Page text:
NEW YORK — Flying Tiger is expanding in the U.S. and willing to test various venues.
That’s the message from Soren Friis, head of North America for the $1 billion Danish variety chain. It’s known for low prices, mostly under $10, and an eclectic, quirky collection.
“We are looking at a lot of places for growth and are ready to try different types of locations to really see if the concept can work everywhere,” Friis said, during an interview at Flying Tiger’s Broadway store in the Flatiron District here, which opened in May 2015, becoming the brand’s first U.S. unit.
The second Flying Tiger store opened last April, on Third Avenue between 73rd and 74th Streets, and Friday marks the third opening, at the Gallery at Westbury Plaza in Garden City, N.Y. The 3,852-square-foot space will be the brand’s first shopping-mall unit in the U.S., and the first store outside of Manhattan.
“New York is a key market for us, and it’s important that we continue to expand our footprint by bringing the Flying Tiger experience to new neighborhoods and communities,” said Friis.
A fourth store will open in mid-August, on the Upper West Side of Manhattan, at 424 Columbus Avenue, between 80th and 81st Streets.
For now at least, the focus is on expanding in the tristate area with corporate-owned stores as well as joint venture ones. Flying Tiger operates 628 stores around the world — 20 percent are corporate owned; 80 percent are joint ventures. Stores average 2,000 square feet in size.
With the joint ventures, “it’s a true 50-50 partnership. We split the profits,” Friis said. “Each store has the same look and branding, but store managers tweak the merchandising as they think is best for their trading area.”
He said the company is ready to test U.S. malls, high streets, strip centers and transportation hubs. Flying Tiger is also considering outlet centers, though that seems like a stretch, considering the company never discounts. “We offer great value every day. We keep the pricing simple,” Friis said, though he noted the company is testing an outlet site in Killarney Outlet Centre, in Ireland.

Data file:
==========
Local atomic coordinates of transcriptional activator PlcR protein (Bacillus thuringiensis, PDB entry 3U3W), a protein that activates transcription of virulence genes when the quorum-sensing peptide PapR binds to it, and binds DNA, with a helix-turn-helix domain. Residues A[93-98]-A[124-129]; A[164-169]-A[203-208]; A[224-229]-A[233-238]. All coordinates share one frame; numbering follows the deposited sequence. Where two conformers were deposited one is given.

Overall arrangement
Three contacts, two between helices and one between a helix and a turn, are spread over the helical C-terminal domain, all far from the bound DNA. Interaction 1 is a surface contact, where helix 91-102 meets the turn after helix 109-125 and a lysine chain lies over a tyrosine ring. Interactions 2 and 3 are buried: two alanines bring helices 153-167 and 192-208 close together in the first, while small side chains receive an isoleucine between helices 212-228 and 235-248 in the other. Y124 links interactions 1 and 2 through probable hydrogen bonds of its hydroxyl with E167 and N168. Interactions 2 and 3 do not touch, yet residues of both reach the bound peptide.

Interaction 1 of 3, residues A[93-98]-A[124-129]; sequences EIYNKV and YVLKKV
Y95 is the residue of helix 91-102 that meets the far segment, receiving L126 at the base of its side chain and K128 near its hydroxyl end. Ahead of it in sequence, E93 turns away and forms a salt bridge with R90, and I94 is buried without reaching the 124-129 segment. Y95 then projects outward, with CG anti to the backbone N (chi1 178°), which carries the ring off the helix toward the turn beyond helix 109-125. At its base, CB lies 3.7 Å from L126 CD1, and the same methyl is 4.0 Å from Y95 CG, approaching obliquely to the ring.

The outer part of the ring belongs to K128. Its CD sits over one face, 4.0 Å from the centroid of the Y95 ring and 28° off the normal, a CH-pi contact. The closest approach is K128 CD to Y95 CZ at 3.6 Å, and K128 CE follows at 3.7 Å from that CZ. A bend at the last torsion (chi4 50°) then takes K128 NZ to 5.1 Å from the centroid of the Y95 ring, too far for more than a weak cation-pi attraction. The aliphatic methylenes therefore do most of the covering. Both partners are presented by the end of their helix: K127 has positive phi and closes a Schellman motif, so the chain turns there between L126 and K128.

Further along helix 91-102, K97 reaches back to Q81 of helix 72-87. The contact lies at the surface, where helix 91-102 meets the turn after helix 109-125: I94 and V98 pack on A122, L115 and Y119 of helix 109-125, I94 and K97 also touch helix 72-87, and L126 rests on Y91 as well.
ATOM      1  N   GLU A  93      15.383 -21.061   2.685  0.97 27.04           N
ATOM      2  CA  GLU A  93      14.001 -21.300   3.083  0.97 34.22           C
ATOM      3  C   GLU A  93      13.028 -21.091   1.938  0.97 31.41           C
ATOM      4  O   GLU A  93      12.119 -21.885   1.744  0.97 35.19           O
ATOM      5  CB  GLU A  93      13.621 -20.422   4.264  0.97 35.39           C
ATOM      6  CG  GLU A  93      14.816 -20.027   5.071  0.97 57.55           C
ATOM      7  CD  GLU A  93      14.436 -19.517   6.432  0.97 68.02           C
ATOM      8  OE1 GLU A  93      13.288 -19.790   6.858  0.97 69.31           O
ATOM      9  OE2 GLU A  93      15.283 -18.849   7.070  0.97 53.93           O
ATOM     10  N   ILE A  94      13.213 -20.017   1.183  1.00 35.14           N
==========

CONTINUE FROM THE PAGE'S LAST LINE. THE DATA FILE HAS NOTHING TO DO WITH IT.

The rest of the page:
In any case, there could be a good reception from landlords, considering several mature specialty chains in the U.S. are closing doors. With shopper traffic on the decline throughout the country, consumers are hungry for new retail concepts, and those chains offering the best values are performing the best.
Friis believes U.S. consumers “really seem to appreciate the Flying Tiger concept. Most people, when they look at the products, they smile and play around with them.”
Every six to eight weeks new products flow into the stores, changing between 12 to 15 percent of the overall assortment. About 10 percent of the assortment is currently themed around a flamingo motif, seen on cups, blankets, jars, and other items. Glass jars with flamingo motifs are among the current bestsellers, as are coasters, inflatable water mattresses with beer-cup holders and Danish butter cookies. The array also includes fashion accessories, espadrilles, neck pillows, candles, shower curtains and other home items, as well as gadgets, toys, games, office essentials, DIY, craft, party, tabletop and hobby supplies.
Stores are designed with a single aisle — heavily merchandised with displays on both sides — that wends its way through the space, encouraging browsing and a sense of discovery.
Founded in Copenhagen in 1995, Flying Tiger is owned by the Danish company Zebra A/S. In America, the company operates under the name Flying Tiger Copenhagen to avoid trademark issues. A Danish private equity firm, EQT, owns a 70 percent stake in Tiger, while the founder, Lennart Lajboschitz, retains the minority.